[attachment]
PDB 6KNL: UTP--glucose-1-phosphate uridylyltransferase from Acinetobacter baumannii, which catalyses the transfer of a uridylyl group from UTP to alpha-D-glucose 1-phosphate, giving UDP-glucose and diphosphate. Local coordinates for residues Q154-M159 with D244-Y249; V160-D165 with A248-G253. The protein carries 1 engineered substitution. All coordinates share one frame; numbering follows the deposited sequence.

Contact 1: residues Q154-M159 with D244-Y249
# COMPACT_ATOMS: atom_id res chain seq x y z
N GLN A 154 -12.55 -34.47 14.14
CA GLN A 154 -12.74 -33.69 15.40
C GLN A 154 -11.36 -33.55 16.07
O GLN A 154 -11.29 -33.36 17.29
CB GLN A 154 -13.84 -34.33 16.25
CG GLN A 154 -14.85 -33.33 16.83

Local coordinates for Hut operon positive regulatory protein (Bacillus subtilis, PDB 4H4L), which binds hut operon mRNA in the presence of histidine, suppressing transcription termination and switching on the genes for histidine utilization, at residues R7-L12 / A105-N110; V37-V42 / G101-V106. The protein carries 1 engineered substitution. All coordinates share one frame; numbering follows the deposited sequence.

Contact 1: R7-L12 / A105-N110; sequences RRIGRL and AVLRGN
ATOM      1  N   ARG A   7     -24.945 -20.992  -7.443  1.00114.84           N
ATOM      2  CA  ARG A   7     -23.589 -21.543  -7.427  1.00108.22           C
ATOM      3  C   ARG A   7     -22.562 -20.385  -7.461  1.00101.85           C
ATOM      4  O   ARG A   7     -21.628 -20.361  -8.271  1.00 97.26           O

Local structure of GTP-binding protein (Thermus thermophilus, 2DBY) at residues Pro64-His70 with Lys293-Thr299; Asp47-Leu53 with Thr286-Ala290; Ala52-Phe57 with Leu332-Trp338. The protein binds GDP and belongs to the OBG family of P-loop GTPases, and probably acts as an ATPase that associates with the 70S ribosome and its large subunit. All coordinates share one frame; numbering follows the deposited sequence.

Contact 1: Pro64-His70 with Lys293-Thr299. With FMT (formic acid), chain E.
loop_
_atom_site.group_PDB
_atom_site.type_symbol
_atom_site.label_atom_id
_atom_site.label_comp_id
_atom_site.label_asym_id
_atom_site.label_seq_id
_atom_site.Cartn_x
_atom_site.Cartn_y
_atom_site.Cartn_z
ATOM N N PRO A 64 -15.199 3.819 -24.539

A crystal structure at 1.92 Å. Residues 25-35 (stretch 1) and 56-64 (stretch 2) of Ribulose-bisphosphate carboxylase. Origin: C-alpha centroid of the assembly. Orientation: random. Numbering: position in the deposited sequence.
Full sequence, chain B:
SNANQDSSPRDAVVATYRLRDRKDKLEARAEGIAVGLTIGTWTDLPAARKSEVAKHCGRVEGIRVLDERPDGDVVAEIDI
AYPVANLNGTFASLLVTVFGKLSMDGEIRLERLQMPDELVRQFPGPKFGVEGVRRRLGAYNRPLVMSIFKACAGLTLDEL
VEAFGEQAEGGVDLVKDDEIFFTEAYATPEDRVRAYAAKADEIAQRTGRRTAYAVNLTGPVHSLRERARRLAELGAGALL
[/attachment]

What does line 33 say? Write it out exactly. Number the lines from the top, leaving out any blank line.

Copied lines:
VEAFGEQAEGGVDLVKDDEIFFTEAYATPEDRVRAYAAKADEIAQRTGRRTAYAVNLTGPVHSLRERARRLAELGAGALL